A good website is a must. (booger off flash and sound!)
I am on a few newsletter mailing lists, where you get one email a month, which is a good refresher.
And twitter is also a big seller of books to me, though that could be cos @moirarogersbree is a big ol book pimp. LOL
On there it is a combination of reader network recs and authors reminding me that they have releases out, or reccing books.
Oh and I have to echo the cries for proper book/series list on authors websites. I would have thought that would be the first thing to go up.
There was a rom com/action series with a Bobby female character who sounded awesome, but I went to the website and there was no full book list, much less series list. So a year later I still haven’t bothered to pick up the books.
@Sarah Frantz: OK, I’ll try this post a second time as it got eaten just when I had completed it!
Hear, Hear, Sarah. I do enjoy Jessewave’s Reader’s Favourite Gay Novels
but that is restricted to m/m novel only and not ranked; and Elisa Rolle's 100 Top Novels
which does include f/f as well. But neither are as comprehensive as you are suggesting. Go for it!
After reading an interview with Amy Sedaris where she mentioned that she never left home without pencils engraved with her most recent title, I decided to try this out and had pencils made before a signing at a major Book Fair. The reception was amazing! People loved them!! I think it’s important to try creative approaches that make you stand out. Also, I’ve found that blogging is particularly helpful.
What doesn’t work: I’ve watched two book trailers in my life, and both left a NEGATIVE impression with me. I don’t read individual author blogs. I don’t particularly care about an author’s kids, family, pets, recipes, personal life. I just want to read a great book! Jane’s comment about the Twitter/Facebook promo circle jerk is right on, and ultimately leaves a bad taste in my mouth. I 100% agree with Chicklet (second comment) on website fails. Concerning websites, we need to remember KISS: “Keep it simple, shorty.” To me, members-only stuff is a huge turn off. I left cliques behind in high school.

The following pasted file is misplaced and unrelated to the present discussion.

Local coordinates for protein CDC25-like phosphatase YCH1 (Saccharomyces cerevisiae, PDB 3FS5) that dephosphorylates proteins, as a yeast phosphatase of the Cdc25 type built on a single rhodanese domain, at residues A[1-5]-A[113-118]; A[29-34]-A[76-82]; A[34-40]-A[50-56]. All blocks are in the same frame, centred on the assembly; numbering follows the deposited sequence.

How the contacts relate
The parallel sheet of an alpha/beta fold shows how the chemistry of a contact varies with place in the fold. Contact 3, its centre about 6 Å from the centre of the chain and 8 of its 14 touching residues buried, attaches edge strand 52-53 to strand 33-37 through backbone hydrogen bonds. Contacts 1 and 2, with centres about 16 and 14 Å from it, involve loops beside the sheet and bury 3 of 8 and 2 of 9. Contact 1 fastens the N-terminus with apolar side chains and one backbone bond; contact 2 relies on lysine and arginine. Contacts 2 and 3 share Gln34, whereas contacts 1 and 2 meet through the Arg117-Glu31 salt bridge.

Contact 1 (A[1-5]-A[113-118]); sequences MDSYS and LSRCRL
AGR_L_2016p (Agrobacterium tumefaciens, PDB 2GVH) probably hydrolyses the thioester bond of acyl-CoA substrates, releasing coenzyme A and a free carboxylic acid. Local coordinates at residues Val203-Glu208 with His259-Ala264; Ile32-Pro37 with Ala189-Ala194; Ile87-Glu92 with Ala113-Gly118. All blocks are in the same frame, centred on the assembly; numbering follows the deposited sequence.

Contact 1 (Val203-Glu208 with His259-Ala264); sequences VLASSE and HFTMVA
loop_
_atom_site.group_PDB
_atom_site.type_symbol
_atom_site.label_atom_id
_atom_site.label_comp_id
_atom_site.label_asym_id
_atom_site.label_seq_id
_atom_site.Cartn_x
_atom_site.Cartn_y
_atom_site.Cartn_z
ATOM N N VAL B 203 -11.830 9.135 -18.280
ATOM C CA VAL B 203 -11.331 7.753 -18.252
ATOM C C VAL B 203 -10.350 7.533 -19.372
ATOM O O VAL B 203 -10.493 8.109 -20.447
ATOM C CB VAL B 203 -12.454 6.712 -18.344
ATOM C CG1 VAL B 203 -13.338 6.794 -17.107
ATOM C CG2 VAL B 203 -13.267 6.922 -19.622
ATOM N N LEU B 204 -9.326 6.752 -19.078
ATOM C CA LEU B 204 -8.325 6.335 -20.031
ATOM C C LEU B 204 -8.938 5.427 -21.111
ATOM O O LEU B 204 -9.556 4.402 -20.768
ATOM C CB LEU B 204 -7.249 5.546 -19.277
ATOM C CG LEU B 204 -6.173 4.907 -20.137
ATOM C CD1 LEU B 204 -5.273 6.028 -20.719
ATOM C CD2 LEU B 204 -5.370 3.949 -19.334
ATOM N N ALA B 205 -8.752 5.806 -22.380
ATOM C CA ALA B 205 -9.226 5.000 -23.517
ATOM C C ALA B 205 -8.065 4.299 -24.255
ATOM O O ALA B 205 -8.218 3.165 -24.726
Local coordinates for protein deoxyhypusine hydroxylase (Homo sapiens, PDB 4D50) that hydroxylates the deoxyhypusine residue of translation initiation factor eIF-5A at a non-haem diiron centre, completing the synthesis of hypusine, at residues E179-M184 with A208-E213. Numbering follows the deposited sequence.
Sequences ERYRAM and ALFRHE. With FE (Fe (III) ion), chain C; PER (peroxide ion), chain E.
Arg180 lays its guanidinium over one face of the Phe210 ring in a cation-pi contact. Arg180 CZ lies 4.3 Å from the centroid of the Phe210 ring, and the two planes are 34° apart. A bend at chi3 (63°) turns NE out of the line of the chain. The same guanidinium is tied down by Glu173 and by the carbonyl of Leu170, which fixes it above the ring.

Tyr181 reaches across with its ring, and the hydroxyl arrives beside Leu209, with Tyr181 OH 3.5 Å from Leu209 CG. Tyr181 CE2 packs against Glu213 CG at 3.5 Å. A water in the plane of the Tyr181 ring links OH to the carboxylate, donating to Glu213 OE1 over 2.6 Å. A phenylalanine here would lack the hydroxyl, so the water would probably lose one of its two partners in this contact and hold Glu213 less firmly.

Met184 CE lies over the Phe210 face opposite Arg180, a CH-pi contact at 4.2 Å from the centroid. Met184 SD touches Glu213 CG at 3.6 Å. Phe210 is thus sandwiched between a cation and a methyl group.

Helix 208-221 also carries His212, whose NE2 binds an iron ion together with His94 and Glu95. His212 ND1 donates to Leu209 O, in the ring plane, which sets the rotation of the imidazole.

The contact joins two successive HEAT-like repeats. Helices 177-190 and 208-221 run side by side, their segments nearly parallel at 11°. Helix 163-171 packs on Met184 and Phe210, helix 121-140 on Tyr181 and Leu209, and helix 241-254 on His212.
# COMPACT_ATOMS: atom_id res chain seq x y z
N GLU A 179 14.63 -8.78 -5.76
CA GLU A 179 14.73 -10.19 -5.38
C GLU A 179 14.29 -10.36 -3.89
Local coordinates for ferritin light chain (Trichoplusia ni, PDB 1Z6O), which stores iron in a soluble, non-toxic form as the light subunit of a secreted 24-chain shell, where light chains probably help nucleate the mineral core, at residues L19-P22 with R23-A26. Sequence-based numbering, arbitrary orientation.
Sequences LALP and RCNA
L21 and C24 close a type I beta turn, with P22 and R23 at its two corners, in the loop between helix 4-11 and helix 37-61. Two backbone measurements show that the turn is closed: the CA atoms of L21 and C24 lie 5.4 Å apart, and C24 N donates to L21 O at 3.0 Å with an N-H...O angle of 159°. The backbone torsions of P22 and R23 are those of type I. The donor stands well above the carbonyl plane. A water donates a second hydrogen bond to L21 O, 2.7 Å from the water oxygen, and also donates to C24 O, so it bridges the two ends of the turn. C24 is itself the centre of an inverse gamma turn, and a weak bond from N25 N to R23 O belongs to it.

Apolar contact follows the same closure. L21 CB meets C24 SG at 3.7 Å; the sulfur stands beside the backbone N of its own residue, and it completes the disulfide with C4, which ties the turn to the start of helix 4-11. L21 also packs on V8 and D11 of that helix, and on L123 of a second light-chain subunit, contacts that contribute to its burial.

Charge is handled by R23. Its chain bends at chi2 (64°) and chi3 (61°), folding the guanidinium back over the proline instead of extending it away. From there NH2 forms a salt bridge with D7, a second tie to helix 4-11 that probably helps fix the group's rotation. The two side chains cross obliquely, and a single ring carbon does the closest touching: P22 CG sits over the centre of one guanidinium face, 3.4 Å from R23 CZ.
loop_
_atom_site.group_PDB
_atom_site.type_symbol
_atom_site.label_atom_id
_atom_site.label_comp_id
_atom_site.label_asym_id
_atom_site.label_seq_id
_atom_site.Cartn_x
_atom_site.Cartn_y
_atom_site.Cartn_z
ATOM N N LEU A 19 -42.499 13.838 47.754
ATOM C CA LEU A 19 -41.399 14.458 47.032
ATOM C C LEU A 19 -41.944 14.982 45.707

What works for me: recommendations from people whose opinions I trust. Reviews written by people who can clearly explain the reasons WHY they like or dislike a book. 5-star reviews that simply parrot plot points are absolutely worthless to me. (Talk about circle jerks.) I’ll pick up author tchotchkes that have a practical use – I’ll always pick up lip balm or a nice pen, but rarely a bookmark or postcard. Also helpful: intriguing cover art and interesting, accurate back cover copy.
And the writing, of course – whether I quickly flip to Page 1 while in the bookstore, or read an excerpt at an author’s website.
Bottom line, I guess I’m…tired. I’m tired of being so relentlessly marketed to. I see so much author promo that frankly most of it gets lost in the static.
Thanks for the term “mystery meat navigation.” Now I know there is a word for this thing that I loathe.
Frames, flash, and mystery meat navigation: FAIL.
One thing that has worked for me in terms of finding new books (and I’m always looking for a new, good book) is following an author on Goodreads. I can see if they have a new release, what they’re reading, etc. and even a blog feed without it being at all intrusive.
Promotions that work for me:
– reviews, particularly from here :) (discovered Joey Hill, Josh Lanyon, Jo Beverley, etc.)
– hand-selling by bookseller (discovered Sherrilyn Kenyon, Nalini Singh, Lynsay Sans, Katie MacAlister, etc. that way; she started my sister and me on the paranormal romance track)
– freebies (e.g. Mistborn was sent out as free e-book by Tor some years ago. Brandon Sanderson is now on my TBR pile. Read The Mountains of Mourning by Bujold on Baen Free. Purchased a Vorkosigan book. The freebies from Mills & Boon UK encourages me to try out more of their medical romance books. Libraries also allow me to try new-to-me authors risk free: Eloisa James, Mary Balogh, Lisa Kleypas)
– friends’ recommendations (introduced to Judith McNaught, Jude Deveraux, Diana Gabaldon)
– updated, elegant, navigable, and not busy websites